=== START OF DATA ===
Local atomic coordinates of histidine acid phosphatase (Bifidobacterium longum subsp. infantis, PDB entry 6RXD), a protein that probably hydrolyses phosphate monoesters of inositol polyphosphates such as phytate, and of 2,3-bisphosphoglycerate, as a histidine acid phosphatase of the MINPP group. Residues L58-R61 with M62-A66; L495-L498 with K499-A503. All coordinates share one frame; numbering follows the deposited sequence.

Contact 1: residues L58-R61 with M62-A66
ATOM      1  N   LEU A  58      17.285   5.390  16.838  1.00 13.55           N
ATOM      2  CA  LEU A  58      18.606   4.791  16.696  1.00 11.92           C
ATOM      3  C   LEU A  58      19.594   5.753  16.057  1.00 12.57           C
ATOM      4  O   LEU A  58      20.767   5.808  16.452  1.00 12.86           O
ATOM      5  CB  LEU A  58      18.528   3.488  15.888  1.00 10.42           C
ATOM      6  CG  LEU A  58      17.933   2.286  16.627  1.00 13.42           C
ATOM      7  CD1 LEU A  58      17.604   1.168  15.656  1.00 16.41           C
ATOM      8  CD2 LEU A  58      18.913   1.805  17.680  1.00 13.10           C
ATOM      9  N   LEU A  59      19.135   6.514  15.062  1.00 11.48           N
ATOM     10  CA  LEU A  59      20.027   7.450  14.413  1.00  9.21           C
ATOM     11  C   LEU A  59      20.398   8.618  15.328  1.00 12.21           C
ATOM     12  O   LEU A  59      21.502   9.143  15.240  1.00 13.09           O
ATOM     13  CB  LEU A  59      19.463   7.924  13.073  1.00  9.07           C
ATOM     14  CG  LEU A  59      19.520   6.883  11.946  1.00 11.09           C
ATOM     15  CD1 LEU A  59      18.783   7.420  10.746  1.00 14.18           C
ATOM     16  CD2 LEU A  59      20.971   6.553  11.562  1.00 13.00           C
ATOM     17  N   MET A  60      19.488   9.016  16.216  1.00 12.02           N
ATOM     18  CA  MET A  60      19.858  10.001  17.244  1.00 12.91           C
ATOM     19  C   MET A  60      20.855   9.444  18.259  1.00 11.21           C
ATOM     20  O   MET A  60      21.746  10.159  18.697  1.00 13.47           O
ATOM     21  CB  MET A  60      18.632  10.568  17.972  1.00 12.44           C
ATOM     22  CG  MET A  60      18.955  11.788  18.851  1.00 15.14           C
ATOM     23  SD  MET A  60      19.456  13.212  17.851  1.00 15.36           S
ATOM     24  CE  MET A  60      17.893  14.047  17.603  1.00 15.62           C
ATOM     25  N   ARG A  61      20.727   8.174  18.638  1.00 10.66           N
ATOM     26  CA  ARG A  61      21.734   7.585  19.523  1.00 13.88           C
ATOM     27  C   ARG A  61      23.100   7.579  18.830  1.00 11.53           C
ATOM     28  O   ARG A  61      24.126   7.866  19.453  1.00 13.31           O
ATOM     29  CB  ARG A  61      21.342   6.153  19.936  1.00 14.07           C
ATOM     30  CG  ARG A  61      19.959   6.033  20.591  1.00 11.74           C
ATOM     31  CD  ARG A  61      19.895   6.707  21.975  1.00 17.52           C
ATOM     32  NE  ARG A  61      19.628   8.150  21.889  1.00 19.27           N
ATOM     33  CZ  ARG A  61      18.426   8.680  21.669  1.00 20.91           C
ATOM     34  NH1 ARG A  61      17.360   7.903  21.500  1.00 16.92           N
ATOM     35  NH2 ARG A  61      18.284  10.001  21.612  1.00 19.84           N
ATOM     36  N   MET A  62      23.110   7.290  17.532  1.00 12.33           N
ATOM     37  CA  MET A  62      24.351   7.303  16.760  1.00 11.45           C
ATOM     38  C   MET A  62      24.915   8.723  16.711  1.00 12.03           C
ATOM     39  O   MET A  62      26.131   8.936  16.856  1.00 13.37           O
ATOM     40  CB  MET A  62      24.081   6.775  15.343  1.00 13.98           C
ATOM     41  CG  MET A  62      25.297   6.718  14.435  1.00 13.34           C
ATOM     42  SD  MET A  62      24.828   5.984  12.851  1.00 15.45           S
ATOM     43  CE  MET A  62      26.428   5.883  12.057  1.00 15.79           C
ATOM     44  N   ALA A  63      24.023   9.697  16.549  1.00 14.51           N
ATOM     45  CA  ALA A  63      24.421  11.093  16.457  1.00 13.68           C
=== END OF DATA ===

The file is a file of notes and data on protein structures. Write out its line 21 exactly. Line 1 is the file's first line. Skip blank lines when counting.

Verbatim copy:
ATOM     19  C   MET A  60      20.855   9.444  18.259  1.00 11.21           C